With one transaction, Chesapeake Midstream Partners LP (CHKM) has become the “biggest gathering system in the Marcellus Shale,” CEO J. Mike Stice said Thursday.
The 18-month-old master limited partnership (MLP) moved into the lead after agreeing to pay parent company Chesapeake Energy Corp. $865 million to acquire Appalachian Midstream Services LLP (AMS).
Once the deal closes, which is expected on Friday, CHKM would own about 47% of an integrated system of assets that include close to 200 miles of gathering pipelines. Throughput as of Dec. 15 was just above 1 Bcf/d. The gathering lines are co-owned by Chesapeake, Anadarko Petroleum Corp., Statoil ASA, Mitsui & Co. Ltd. and Epsilon Energy Ltd.
CHKM would operate the assets under 15-year fixed-fee gathering agreements, which include acreage dedications and annual fee re-determinations that target a “mid-teens return” on all invested capital in the acquired assets, said CEO J. Mike Stice. He touted the new assets during a conference call on Thursday.
“On the business model side, the contract itself is consistent with our overall commitment to risk management,” said Stice. “There’s also unparalleled growth in the Marcellus. We have access to liquids-rich growth and significant organic growth with a natural consolidator footprint, basin diversification and third-party upside.”
With the transaction, “we will be the biggest gathering system in the Marcellus…”
CHKM COO Bob Purgason told analysts there are “10 distinct gathering systems” included in the purchase and CHKM has an aggregate 47% interest in the subsidiaries, with 67% in some units and 33% in others, depending on the partners.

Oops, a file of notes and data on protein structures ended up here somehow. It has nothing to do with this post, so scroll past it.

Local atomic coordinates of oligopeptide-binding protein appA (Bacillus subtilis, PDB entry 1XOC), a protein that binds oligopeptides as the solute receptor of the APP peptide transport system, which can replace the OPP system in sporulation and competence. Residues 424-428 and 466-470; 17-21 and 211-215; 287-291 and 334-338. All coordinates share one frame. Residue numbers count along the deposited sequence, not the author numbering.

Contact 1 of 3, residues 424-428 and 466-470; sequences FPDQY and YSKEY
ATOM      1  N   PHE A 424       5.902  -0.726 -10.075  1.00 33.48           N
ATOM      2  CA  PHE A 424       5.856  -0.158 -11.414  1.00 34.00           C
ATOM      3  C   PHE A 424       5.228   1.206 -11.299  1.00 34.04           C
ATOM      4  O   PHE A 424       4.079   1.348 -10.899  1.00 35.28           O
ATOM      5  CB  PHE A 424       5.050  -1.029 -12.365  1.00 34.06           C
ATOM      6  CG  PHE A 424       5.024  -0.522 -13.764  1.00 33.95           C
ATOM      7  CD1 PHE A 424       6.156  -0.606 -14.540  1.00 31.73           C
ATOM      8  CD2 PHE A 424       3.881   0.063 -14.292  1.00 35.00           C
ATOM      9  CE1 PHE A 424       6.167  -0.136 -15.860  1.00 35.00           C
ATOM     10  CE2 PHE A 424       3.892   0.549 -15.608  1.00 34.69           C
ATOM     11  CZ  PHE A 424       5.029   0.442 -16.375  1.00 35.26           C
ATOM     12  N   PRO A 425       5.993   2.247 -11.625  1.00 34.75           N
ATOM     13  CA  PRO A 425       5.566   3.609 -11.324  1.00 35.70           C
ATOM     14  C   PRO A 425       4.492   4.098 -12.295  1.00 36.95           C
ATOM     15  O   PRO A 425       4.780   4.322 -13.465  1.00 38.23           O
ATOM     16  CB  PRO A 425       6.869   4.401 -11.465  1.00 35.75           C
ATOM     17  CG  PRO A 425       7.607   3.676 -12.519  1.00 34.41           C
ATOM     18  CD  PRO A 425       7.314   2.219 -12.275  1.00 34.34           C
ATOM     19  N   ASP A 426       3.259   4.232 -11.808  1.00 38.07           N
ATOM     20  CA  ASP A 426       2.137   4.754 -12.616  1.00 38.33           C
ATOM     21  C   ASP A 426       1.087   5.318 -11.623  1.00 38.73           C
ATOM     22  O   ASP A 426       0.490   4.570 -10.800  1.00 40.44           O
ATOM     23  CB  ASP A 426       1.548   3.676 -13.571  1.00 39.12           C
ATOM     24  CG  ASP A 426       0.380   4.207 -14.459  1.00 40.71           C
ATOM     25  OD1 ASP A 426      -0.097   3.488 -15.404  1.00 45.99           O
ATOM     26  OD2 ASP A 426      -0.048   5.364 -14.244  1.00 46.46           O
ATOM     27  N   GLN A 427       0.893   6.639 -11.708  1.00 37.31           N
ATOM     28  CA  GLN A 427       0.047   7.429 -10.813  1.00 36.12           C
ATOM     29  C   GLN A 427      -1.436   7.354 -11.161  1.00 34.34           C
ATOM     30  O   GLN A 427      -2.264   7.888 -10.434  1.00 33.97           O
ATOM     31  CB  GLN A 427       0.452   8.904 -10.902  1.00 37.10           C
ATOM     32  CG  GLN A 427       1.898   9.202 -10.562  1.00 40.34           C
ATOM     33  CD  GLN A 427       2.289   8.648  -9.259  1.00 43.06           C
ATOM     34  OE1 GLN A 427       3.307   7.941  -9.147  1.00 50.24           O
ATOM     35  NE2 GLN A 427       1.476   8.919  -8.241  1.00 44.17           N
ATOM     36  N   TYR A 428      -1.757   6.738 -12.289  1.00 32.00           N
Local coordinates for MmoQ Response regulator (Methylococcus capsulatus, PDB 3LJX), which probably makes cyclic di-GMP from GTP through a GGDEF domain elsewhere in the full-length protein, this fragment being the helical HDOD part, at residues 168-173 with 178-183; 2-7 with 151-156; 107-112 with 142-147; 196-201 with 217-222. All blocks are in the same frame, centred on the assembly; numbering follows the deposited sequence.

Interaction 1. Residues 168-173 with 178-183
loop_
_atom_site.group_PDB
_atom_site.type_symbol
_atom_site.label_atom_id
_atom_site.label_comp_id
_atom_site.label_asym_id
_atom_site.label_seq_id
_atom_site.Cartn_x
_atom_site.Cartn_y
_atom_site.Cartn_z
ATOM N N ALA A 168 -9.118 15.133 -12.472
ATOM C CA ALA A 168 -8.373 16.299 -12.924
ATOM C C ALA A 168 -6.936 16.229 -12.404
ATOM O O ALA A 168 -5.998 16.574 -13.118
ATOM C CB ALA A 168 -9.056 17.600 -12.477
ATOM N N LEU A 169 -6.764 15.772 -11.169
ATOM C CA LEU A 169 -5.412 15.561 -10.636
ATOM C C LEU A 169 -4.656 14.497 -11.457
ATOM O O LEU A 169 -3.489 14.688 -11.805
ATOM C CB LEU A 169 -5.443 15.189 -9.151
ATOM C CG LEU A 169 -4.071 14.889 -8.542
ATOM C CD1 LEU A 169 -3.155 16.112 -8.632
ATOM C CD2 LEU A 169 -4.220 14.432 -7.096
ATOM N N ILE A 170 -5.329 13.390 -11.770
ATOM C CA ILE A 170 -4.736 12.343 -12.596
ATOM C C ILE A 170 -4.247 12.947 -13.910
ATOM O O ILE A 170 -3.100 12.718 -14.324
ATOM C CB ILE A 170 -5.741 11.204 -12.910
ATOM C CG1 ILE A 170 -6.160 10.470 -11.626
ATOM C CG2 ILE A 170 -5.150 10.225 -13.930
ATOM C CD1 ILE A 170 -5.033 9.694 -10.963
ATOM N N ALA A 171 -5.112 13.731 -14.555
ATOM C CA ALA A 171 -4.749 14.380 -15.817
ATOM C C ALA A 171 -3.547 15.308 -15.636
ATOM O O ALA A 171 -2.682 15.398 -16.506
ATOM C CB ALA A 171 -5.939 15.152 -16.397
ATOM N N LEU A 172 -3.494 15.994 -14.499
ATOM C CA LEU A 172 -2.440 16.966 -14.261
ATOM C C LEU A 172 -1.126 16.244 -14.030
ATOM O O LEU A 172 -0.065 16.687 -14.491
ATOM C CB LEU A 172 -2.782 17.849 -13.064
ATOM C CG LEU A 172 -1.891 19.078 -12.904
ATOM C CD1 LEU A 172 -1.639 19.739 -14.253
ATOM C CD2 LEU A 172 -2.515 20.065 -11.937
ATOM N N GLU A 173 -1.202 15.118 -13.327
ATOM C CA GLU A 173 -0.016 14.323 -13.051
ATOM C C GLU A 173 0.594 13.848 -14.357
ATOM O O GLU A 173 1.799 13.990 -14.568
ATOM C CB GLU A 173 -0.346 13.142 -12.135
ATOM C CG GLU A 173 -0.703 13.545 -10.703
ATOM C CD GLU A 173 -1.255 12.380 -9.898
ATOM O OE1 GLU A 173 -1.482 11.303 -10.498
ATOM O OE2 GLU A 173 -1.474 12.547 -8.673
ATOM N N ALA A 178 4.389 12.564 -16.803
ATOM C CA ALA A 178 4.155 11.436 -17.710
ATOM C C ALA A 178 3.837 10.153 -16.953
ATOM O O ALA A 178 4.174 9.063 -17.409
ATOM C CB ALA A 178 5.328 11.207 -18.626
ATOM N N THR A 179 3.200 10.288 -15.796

“What’s really important is that the operating structure is contracted directly with the producers/shippers,” and CHKM would operate 100% of the business. The producers have “opportunities for over 5,500 drilling locations within our dedication and 250 wells now connected to the system,” Purgason said.
“When you look at the Marcellus and the basin diversification that this brings to us, there is no better shale in North America than the Marcellus. We are right in the heart of it…in the north in Bradford and Sullivan counties [in Pennsylvania] and in the south in the wet, rich area.”
The deal also offers “substantial asset scale” that includes substantial throughput and miles of pipeline, as well as 18 compression facilities with 57 hp of compression and 13 dehydration units. “We can continue to connect and watch the growth continue in the asset,” said Purgason.
CHKM eventually will “try to aggregate other producers” within the Marcellus system, said Stice. “Initially it starts off with what we are bringing to the table and what are the common interests in the gathering system.”
The MLP’s expansion plans won’t necessarily end by adding more gas gathering lines, said Stice. “The most profitable area for the region today is because of the wet gas component…it’s extraordinary,” he said. And while “everyone likes to discount dry gas these days…when you look at all of the dry gas in the north [area of the Marcellus], it has an attractive netback…” Each area offers “distinct” options.
The Northeast region is “an exciting part of the country” because not only is it gas-rich, it also has substantial natural gas liquids (NGL). “We thought about building a gas plant ourselves and we we got down and looked at the infrastructure, we felt the best way was to have a contract relationship,” which it has with MarkWest Liberty Midstream & Resources LLC (see Shale Daily, Jan. 21, 2011).